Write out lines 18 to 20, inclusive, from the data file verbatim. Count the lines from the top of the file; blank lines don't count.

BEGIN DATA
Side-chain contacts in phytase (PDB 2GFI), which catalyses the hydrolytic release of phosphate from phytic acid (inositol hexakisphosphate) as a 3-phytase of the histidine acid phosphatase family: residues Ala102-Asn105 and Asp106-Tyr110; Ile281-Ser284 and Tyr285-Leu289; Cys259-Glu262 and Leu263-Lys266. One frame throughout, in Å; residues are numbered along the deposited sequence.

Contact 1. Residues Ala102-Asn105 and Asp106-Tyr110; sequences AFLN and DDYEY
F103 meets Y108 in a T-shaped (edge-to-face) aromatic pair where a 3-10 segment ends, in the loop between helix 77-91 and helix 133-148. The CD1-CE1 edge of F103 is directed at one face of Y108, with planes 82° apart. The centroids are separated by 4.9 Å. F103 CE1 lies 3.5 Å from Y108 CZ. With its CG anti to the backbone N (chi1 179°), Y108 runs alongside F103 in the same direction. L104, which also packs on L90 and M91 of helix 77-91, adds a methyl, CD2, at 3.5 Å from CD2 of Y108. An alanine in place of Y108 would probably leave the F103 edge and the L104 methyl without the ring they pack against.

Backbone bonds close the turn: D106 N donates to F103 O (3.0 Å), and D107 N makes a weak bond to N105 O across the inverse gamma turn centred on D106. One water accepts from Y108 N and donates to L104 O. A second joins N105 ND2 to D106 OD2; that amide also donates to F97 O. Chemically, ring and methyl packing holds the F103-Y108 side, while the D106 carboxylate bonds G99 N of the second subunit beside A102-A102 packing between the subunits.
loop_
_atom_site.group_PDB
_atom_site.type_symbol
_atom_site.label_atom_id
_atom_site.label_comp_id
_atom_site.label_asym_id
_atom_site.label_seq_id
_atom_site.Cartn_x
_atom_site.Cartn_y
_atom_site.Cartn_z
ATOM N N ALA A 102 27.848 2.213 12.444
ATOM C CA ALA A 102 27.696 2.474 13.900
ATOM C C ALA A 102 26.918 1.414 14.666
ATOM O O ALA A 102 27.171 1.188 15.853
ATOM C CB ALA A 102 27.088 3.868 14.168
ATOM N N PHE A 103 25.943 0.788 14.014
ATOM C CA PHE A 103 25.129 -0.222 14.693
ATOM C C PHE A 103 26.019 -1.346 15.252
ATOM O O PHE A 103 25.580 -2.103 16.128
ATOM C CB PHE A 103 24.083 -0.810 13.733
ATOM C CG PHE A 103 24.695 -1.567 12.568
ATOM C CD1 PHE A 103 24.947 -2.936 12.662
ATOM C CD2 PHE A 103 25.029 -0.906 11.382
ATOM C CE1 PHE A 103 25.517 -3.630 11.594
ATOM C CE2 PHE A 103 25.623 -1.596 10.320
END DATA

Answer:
ATOM O O ALA A 102 27.171 1.188 15.853
ATOM C CB ALA A 102 27.088 3.868 14.168
ATOM N N PHE A 103 25.943 0.788 14.014